It's been awhile since we've seen any new polling data out of the Virginia gubernatorial race, so Quinnipiac's fresh numbers are significant. They also contain worrisome news for Republican Ken Cuccinelli, who trails Democrat Terry McAuliffe by six points among likely voters with two-and-a-half months until election day:
Democrat Terry McAuliffe has a 48 - 42 percent lead over Republican State Attorney General Ken Cuccinelli in the race to become Virginia's next governor, according to today's Quinnipiac University poll, the first survey in this race among voters likely to vote in the November election. The six-point lead for McAuliffe is not comparable to previous surveys by the independent Quinnipiac (KWIN-uh-pe-ack) University, taken among registered voters.
Both candidates are struggling in the "honest and trustworthy" department, while Cuccinelli leads on the experience quotient. McAulliffe's edge is on "caring," a Democratic calling card. Here are the most important data points in the survey:
McAuliffe carries Democrats 92 - 1 percent while Cuccinelli wins Republicans 90 - 6 percent. Independent voters are divided with 42 percent for McAuliffe and 44 percent for Cuccinelli. The candidates break even 45 - 46 percent among men while McAuliffe takes women 50 - 38 percent.
McAuliffe enjoys nearly unanimous support among Democrats, whereas Cuccinelli has a few more GOP peel-offs. The Republican also holds a tiny edge among independents. Once again, the gender gap has emerged as a big factor; women are entirely responsible for McAuliffe's edge. (Are Virginia women aware of McAuliffe's priorities as a husband and father)? The Cuccinelli campaign is beginning to push back on this theme, although web videos and press releases won't cut it. Anecdotally, I live in northern Virginia and have seen a parade of attack ads against Cuccinelli, most of which harp on his opposition to abortion, even in the relatively infrequent cases of rape and incest. I cannot recall having seen a single Cuccinelli campaign spot over the course of normal television viewing (as opposed to reporting about them here), let alone one pointing out the unpopular extremist stance McAuliffe's party has adopted on the issue. Part of this on-air disparity is due to McAuliffe's wide fundraising advantage, which is a real problem for the GOP nominee. The most troubling element of this poll is that it comes amid a flurry of almost universally-badheadlines for McAuliffe. He is an extraordinarily flawed candidate whose problems continue to pile up, yet he's winning.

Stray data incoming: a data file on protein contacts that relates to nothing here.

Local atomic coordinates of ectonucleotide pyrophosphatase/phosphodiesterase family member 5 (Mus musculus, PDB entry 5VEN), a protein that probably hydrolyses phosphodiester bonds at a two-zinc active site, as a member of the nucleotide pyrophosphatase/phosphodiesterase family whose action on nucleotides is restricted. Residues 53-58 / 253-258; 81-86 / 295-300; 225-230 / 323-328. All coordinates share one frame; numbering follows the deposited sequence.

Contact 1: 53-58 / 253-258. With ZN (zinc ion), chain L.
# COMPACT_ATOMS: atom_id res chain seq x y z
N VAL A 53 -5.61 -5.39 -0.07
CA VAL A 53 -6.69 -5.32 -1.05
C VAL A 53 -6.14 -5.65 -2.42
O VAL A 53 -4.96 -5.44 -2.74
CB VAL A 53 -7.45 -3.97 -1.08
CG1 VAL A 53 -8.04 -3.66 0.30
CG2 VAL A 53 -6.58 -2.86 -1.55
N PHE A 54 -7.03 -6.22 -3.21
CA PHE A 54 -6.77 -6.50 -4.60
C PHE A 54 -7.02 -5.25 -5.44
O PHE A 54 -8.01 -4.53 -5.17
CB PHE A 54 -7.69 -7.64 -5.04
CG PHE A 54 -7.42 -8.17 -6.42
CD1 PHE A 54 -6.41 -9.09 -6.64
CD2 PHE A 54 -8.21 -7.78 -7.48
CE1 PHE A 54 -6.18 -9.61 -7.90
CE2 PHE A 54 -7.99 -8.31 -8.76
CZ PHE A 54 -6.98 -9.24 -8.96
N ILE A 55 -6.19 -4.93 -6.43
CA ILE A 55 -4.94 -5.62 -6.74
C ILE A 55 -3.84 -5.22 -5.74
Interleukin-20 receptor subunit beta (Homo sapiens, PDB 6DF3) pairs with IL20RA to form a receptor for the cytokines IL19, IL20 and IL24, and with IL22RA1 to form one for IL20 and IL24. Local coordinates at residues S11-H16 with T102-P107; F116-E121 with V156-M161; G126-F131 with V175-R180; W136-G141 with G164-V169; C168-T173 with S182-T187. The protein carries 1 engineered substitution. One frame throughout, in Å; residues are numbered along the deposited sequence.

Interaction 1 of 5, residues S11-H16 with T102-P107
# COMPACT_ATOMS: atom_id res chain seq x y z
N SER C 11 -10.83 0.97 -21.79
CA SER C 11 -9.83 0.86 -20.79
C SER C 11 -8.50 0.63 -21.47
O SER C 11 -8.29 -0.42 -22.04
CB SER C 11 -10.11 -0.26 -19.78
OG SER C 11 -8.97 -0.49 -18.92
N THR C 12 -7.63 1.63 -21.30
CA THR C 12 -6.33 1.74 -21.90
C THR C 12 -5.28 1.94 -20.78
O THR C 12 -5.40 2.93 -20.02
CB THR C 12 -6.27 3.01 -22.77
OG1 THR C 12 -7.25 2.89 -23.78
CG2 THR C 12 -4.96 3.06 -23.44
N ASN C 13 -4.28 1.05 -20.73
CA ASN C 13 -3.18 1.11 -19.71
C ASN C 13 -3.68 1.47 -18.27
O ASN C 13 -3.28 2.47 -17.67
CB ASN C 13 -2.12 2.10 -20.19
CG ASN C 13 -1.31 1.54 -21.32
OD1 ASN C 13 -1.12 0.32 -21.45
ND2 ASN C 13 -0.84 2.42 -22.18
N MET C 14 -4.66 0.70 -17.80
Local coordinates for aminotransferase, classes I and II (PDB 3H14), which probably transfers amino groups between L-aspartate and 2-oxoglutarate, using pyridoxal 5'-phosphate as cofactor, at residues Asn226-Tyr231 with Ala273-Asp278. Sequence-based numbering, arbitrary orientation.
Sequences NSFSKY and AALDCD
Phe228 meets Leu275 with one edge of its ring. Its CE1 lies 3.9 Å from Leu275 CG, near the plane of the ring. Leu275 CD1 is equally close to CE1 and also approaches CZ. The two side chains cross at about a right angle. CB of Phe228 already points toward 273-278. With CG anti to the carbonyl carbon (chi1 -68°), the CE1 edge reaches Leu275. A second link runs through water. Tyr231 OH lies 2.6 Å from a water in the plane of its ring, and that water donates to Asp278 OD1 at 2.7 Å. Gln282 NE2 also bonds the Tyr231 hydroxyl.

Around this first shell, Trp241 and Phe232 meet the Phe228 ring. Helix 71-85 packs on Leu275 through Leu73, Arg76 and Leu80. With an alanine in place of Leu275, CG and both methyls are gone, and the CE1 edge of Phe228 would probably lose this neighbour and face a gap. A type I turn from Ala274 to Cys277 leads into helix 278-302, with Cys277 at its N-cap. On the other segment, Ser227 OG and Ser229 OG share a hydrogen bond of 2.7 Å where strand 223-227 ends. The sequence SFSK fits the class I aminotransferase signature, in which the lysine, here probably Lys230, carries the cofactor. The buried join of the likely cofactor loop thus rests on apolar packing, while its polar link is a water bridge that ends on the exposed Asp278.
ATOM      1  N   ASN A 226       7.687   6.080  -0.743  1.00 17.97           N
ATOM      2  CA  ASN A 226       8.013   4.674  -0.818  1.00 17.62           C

This should be particularly alarming for grassroots conservatives. If Chris Christie wins re-election comfortably in New Jersey (which, despite his slight down-tick, remains very likely), while staunch conservative Ken Cuccinelli loses to one of the worst major-race Democratic candidates in recent memory, what lessons will the Republican Party and many future primary voters internalize? Cuccinelli's hard-charging -- some might say abrasive -- style and campaign missteps have made caricature artists' lives a bit easier. In fairness to Cuccinelli, he's also hampered by an obstacle of someone else's making: Under normal circumstances, he'd be running to maintain the popular and successful policies of current Republican Governor Bob McDonnell. Unfortunately, McDonnell has made that no-brainer campaign strategy much more difficult, thanks to this boondoggle, and his ethics issues. Quinnipiac's chief pollster weighs in, stating, "it seems obvious that Gov. Bob McDonnell's political troubles are hurting fellow Republican Cuccinelli. Guilt by association may not be fair, but it sure is politically powerful." Nevertheless, though Cuccinelli is down, he's definitely not out:
Voters have a 41 - 35 percent unfavorable view of Cuccinelli and disapprove slightly, 46 - 42 percent, of his performance as attorney general. They have a split 34 - 33 percent favorable/ unfavorable opinion of McAuliffe.
Democrats have done a good job of negatively defining Cuccinelli, who represented a suburban State Senate district for years and won statewide office overwhelmingly in 2009. He's a known commodity. Based on the figures above, McAuliffe remains a largely unknown quantity. Republicans still have time -- and plenty of ammo -- to introduce their opponent to many voters, who remain disengaged from the race. But time is of the essence.
UPDATE - The Cuccinelli campaign reached out to me, questioning the accuracy of the poll, based on turnout models. They even link to a liberal blog that almost totally dismisses the numbers as historically bunk. The campaign's analysis is well-taken, but I'm also quite wary of dismissing bad-looking polls after 2012. Granted, this is an off-year election, so the electorate is likely to be markedly different -- but conservatives (including yours truly) made compelling cases against the 2012 presidential polls and turned out to be wrong.